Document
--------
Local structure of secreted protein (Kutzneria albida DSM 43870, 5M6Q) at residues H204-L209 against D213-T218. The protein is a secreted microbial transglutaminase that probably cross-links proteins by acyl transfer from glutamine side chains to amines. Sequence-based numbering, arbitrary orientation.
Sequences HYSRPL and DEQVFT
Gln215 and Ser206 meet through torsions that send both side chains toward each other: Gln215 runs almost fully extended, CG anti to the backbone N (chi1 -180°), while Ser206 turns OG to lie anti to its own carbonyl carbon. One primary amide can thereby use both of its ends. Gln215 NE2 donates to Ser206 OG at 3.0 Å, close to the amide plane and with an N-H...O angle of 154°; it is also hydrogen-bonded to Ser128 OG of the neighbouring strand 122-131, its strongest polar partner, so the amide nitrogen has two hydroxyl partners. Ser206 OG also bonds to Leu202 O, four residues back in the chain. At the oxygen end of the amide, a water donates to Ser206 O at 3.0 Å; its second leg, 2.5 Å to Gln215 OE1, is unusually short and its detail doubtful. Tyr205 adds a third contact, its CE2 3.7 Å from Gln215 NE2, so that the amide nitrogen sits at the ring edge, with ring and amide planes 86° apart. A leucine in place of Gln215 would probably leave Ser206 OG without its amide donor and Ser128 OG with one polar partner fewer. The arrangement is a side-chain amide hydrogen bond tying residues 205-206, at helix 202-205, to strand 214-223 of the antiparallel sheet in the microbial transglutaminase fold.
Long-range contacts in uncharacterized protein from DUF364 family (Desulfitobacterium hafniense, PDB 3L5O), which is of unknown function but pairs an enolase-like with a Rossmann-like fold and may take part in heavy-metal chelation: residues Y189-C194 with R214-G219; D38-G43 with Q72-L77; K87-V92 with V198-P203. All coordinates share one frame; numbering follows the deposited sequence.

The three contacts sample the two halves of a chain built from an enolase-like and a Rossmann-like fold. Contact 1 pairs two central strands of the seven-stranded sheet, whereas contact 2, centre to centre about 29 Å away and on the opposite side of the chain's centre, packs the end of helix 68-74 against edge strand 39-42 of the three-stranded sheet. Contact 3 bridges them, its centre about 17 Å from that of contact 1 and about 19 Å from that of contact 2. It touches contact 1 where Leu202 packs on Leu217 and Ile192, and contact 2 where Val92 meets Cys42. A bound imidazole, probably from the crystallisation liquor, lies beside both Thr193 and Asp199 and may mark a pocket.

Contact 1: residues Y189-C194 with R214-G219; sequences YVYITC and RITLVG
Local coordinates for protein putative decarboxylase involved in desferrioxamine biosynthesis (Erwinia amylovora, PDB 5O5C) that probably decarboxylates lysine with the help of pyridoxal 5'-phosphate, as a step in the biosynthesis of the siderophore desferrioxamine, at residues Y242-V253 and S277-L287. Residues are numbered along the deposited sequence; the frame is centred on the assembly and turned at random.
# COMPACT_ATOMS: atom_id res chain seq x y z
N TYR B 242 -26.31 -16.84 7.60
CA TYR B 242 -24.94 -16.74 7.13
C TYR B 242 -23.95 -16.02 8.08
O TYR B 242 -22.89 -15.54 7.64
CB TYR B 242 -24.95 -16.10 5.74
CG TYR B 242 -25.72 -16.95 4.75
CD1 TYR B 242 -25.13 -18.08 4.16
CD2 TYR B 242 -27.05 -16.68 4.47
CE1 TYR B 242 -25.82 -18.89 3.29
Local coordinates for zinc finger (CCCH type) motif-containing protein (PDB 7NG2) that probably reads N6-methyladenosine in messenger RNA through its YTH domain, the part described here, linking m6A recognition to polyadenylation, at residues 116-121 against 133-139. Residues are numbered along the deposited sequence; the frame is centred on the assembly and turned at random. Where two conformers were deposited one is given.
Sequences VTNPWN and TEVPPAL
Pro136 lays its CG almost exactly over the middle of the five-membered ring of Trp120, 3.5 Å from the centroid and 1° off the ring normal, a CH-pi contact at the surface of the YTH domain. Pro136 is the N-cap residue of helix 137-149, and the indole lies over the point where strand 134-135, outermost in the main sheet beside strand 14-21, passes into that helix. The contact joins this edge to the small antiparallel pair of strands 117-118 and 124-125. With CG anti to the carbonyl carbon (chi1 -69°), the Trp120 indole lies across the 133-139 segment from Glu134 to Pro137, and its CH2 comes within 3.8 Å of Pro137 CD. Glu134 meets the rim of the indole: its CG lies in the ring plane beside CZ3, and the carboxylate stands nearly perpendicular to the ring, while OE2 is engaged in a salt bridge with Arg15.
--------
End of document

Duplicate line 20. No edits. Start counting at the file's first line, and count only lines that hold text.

Pro136 lays its CG almost exactly over the middle of the five-membered ring of Trp120, 3.5 Å from the centroid and 1° off the ring normal, a CH-pi contact at the surface of the YTH domain. Pro136 is the N-cap residue of helix 137-149, and the indole lies over the point where strand 134-135, outermost in the main sheet beside strand 14-21, passes into that helix. The contact joins this edge to the small antiparallel pair of strands 117-118 and 124-125. With CG anti to the carbonyl carbon (chi1 -69°), the Trp120 indole lies across the 133-139 segment from Glu134 to Pro137, and its CH2 comes within 3.8 Å of Pro137 CD. Glu134 meets the rim of the indole: its CG lies in the ring plane beside CZ3, and the carboxylate stands nearly perpendicular to the ring, while OE2 is engaged in a salt bridge with Arg15.